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Title: Index-based dietary patterns and risk of lung cancer in the NIH-AARP diet and health study.
Authors: Anic GM,  Park Y,  Subar AF,  Schap TE,  Reedy J
Journal: Eur J Clin Nutr
Date: 2016 Jan
Branches: MEB
PubMed ID: 26264348
PMC ID: not available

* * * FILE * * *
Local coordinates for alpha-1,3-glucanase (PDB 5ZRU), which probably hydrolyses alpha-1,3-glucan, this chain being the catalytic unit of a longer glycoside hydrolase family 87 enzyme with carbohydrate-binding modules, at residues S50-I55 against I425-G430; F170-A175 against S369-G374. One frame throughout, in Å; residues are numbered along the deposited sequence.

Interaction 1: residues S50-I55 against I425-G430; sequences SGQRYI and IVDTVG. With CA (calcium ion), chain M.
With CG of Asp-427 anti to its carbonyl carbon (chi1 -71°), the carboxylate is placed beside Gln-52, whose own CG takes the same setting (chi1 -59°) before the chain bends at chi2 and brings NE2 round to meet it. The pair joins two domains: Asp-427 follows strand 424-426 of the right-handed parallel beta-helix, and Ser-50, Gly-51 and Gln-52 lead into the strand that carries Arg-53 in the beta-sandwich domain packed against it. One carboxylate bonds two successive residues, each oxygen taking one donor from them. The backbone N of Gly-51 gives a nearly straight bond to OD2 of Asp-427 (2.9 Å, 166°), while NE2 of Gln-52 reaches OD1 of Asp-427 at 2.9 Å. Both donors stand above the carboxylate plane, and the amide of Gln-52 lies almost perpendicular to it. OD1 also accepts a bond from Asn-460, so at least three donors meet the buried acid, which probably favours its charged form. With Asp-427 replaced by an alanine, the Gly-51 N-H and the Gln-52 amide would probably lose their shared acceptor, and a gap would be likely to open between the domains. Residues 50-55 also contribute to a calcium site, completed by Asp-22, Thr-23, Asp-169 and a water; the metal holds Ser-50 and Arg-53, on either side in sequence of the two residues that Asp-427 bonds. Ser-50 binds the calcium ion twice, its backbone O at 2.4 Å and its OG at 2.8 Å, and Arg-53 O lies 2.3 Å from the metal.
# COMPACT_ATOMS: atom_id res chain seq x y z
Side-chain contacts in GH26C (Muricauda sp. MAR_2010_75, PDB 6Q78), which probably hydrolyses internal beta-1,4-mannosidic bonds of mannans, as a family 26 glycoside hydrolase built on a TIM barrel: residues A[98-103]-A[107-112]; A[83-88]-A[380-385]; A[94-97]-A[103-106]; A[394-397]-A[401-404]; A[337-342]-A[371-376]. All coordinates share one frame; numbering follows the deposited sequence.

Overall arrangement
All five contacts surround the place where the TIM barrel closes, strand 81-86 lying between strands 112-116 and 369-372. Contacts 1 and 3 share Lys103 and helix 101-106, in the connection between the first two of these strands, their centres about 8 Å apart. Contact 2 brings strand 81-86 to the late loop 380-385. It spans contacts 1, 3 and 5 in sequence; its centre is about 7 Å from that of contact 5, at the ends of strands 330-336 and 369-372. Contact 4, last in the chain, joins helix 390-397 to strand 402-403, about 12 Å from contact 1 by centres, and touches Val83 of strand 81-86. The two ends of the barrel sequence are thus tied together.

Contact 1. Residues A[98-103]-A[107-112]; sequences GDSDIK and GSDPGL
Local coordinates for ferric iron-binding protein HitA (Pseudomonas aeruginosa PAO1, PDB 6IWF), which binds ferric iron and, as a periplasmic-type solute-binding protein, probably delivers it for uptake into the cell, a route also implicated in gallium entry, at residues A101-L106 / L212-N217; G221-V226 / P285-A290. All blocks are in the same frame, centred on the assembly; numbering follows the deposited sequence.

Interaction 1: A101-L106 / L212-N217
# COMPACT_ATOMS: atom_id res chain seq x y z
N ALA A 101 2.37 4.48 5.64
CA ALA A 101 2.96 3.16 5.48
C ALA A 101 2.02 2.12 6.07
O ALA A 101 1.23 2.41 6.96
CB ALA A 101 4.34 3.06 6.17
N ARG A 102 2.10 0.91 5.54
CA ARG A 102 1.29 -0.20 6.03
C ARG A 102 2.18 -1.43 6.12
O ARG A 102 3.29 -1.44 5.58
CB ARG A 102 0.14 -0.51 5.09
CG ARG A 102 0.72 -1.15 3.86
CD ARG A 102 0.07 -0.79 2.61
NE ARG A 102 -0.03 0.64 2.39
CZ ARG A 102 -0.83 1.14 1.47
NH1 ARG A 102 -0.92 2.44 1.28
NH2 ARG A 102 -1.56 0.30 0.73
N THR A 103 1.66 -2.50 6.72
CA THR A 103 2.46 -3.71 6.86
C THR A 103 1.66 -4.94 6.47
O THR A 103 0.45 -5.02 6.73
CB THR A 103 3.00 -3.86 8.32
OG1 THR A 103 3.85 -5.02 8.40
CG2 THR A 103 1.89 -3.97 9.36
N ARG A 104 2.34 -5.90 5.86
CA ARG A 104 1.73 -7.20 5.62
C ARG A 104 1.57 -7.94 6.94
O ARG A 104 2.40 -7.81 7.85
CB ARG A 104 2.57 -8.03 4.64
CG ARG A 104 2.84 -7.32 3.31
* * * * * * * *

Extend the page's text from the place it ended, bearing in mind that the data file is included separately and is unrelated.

Abstract: BACKGROUND/OBJECTIVES: Dietary pattern analysis considers combinations of food intake and may offer a better measure to assess diet-cancer associations than examining individual foods or nutrients. Although tobacco exposure is the major risk factor for lung cancer, few studies have examined whether dietary patterns, based on preexisting dietary guidelines, influence lung cancer risk. After controlling for smoking, we examined associations between four diet quality indices-Healthy Eating Index-2010 (HEI-2010), Alternate Healthy Eating Index-2010 (AHEI-2010), alternate Mediterranean Diet score (aMED) and Dietary Approaches to Stop Hypertension (DASH)-and lung cancer risk in the NIH-AARP (National Institutes of Health-American Association of Retired Persons) Diet and Health study. SUBJECTS/METHODS: Baseline dietary intake was assessed in 460‚ÄČ770 participants. Over a median of 10.5 years of follow-up, 9272 incident lung cancer cases occurred. Cox proportional hazards regression was used to estimate hazard ratios (HRs) and confidence intervals (CIs). RESULTS: Comparing highest to lowest quintiles, HRs (95% CIs) for lung cancer were as follows: HEI-2010=0.83 (0.77-0.89), AHEI-2010=0.86 (0.80-0.92), aMED=0.85 (0.79-0.91) and DASH=0.84 (0.78-0.90). Among the individual components of the dietary indices, higher consumption of whole grains and fruits was significantly inversely associated with lung cancer risk for several of the diet indices. Total index score analyses stratified by smoking status showed inverse associations with lung cancer for former smokers; however, only HEI-2010 was inversely associated in current smokers and no index score was inversely associated among never smokers. CONCLUSIONS: Although smoking is the factor most strongly associated with lung cancer, this study adds to a growing body of evidence that diet may have a modest role in reducing lung cancer risk, especially among former smokers.